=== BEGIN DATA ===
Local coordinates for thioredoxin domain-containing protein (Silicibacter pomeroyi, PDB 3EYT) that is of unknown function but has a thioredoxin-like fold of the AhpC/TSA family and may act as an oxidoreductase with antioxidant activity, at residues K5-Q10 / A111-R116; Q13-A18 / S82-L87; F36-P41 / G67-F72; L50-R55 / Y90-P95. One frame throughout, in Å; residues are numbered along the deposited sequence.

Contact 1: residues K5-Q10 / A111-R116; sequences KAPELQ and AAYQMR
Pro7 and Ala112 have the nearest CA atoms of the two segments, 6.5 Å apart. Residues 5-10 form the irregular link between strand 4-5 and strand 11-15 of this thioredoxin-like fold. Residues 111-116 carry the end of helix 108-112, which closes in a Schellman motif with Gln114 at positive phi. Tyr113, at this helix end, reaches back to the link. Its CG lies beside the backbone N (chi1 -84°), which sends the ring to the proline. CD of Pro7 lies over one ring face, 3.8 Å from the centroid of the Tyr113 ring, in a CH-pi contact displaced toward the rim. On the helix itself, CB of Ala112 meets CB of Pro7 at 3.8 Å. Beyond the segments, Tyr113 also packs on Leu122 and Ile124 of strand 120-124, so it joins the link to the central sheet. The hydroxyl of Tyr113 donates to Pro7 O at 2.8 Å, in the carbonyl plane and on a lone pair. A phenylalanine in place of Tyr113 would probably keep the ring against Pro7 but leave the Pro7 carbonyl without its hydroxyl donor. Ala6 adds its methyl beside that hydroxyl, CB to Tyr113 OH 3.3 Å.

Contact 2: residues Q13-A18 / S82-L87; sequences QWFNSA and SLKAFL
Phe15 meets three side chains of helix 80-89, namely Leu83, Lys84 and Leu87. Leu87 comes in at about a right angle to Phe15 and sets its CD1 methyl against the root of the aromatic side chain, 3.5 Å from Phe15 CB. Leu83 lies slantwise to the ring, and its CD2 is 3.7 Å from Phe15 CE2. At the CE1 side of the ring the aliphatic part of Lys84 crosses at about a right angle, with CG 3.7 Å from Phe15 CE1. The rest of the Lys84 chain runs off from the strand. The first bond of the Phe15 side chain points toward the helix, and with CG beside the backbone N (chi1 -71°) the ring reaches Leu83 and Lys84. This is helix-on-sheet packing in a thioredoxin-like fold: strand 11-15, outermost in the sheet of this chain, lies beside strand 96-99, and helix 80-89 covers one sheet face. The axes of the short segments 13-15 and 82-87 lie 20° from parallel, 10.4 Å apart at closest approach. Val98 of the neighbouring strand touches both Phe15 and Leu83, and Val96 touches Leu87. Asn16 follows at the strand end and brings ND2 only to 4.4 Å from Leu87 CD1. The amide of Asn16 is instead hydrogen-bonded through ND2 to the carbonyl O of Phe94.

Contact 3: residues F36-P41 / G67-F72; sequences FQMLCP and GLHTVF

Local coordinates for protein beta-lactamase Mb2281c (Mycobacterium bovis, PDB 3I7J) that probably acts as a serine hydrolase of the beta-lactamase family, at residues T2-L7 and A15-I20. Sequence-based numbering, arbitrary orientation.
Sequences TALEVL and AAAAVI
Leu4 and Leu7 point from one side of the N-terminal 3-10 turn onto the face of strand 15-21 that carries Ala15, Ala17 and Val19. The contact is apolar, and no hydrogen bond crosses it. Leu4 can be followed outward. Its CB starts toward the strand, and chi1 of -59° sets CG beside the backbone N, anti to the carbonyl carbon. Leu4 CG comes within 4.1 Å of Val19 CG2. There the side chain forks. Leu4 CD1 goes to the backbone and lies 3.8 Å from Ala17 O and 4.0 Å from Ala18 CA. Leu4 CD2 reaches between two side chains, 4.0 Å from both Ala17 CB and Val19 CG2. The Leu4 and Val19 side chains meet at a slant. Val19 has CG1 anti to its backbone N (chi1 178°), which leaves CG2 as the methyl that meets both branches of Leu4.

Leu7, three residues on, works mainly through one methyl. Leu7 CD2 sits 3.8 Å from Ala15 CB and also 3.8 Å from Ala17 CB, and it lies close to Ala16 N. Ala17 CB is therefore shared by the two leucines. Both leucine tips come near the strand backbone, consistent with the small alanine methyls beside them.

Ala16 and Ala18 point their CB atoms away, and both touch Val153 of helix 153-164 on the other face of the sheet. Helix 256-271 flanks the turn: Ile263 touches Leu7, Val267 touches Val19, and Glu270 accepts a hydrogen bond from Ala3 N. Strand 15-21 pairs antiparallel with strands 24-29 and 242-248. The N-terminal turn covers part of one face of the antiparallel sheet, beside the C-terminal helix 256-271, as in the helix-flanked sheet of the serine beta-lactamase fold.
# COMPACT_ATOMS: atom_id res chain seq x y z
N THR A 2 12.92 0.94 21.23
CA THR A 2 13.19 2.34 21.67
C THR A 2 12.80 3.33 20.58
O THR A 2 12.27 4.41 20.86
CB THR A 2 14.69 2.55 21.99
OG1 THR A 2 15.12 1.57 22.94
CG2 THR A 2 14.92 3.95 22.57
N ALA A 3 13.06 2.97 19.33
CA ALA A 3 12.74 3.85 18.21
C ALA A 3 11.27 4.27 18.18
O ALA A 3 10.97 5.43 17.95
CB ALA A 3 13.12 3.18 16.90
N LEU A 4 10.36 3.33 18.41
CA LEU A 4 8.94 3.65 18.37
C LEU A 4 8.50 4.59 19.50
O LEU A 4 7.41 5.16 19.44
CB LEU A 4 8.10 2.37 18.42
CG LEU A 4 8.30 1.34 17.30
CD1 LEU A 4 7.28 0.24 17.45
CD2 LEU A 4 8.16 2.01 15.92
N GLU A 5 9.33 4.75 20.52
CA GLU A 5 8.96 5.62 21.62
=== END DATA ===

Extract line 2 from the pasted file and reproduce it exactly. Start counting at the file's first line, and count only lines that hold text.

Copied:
Contact 1: residues K5-Q10 / A111-R116; sequences KAPELQ and AAYQMR